General: Robins could get work from other branches

wcrenshaw@macon.comApril 24, 2014 

The Air Force isn’t the only branch of the military with aircraft, and future growth at Robins Air Force Base could come from working on those planes.

Lt. Gen. Bruce Litchfield, the Air Force’s top man over depot maintenance, made that suggestion while speaking to members of the Greater Macon Chamber of Commerce on Thursday.

He was responding to an audience question about the possibility of doing work for other branches of the Department of Defense.

“Why not?” he asked. “It is not quite that far-fetched. I can tell you right now there are some of our aircraft like the C-130, there are other services that very much want us to take on that workload. We’ve got to build the capacity to be able to take it.”

Robins does overhaul maintenance on the C-130, as well as the F-15, C-5 and C-17.

Making all three depots as efficient and effective as possible, he said, is the key to luring work from other branches.

“I would suggest if our three depots become the best value, then it won’t be long before we are doing much more work across the DOD,” he said.

He suggested budgetary constraints among all of the branches could increase that potential.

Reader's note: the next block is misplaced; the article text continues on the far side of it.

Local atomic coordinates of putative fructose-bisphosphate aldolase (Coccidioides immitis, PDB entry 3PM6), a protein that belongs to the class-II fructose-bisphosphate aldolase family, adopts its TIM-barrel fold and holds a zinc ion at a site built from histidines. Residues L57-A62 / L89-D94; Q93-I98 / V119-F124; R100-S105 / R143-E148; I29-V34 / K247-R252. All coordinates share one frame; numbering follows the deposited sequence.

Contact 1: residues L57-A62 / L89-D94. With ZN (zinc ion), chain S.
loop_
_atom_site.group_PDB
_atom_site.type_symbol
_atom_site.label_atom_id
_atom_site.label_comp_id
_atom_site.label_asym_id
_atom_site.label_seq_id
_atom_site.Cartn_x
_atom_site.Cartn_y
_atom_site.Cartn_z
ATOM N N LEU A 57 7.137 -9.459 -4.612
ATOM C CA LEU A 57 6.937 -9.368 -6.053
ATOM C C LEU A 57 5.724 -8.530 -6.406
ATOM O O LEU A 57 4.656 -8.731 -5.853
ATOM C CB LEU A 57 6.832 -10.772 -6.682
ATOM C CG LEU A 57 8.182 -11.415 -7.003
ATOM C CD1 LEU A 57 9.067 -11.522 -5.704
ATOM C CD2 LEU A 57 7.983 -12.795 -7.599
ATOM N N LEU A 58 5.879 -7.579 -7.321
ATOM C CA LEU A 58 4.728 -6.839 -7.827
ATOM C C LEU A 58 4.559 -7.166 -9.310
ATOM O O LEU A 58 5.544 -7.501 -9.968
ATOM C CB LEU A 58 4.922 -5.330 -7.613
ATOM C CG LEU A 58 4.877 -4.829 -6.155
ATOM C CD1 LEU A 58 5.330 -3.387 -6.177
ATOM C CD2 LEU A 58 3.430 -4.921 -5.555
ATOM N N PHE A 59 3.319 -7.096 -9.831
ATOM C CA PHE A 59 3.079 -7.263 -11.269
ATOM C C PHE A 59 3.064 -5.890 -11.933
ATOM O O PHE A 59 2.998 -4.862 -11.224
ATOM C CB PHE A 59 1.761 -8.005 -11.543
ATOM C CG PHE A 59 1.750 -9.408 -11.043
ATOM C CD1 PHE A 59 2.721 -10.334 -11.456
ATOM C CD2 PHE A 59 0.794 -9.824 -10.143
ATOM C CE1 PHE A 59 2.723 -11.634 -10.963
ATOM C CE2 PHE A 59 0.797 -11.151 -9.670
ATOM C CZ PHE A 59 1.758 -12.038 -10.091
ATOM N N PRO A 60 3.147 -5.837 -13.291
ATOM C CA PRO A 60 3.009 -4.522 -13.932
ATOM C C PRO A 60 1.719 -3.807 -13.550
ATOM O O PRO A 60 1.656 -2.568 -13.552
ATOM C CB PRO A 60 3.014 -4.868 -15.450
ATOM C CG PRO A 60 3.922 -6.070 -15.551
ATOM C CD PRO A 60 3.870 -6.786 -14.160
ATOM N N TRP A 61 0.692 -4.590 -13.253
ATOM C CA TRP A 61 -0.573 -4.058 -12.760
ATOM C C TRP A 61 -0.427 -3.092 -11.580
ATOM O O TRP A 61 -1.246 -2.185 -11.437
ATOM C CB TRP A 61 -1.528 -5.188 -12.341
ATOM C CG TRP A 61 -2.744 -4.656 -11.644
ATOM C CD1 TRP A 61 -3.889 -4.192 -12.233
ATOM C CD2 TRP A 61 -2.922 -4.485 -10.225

“The other services are in the position that we are in terms of the Air Force with their budget coming down,” Litchfield said. “They are going to have to make tough decisions in terms of how much they are going to pay for readiness and how much they are going to pay for modernization.”

Litchfield is commander of the Air Force Sustainment Center at Tinker Air Force Base, Okla. The center is headquarters for the three maintenance depots.

He said creating more capacity likely won’t be about construction or hiring more people.

“What we are trying to do to create capacity is increase our productivity,” he said. “Shrink the footprint that you need in order to operate that work and get very efficient with the workforce you have. That way when you bring in more work, what you are able to do is do it within the same footprint you have. I would suggest if we don’t do that, the infrastructure costs alone will be prohibitive.”

He said there is only one military construction project planned for the entire Air Force Materiel Command this year, and that hasn’t even been funded yet.

“If we need to do mil con to take this on, it won’t happen,” he said. “Or at least it will be very difficult to happen.”

Litchfield began his comments by noting his ties to Middle Georgia. His first assignment was at Robins, from 1981 to 1985, and he holds a master’s degree in administration from Georgia College & State University. He also served at Robins from 2003 to 2004.

“I do not feel like a visitor when I come here,” he said. “I believe I owe what I am today to the start I got at Robins Air Force Base.”

To contact writer Wayne Crenshaw, call 256-9725.

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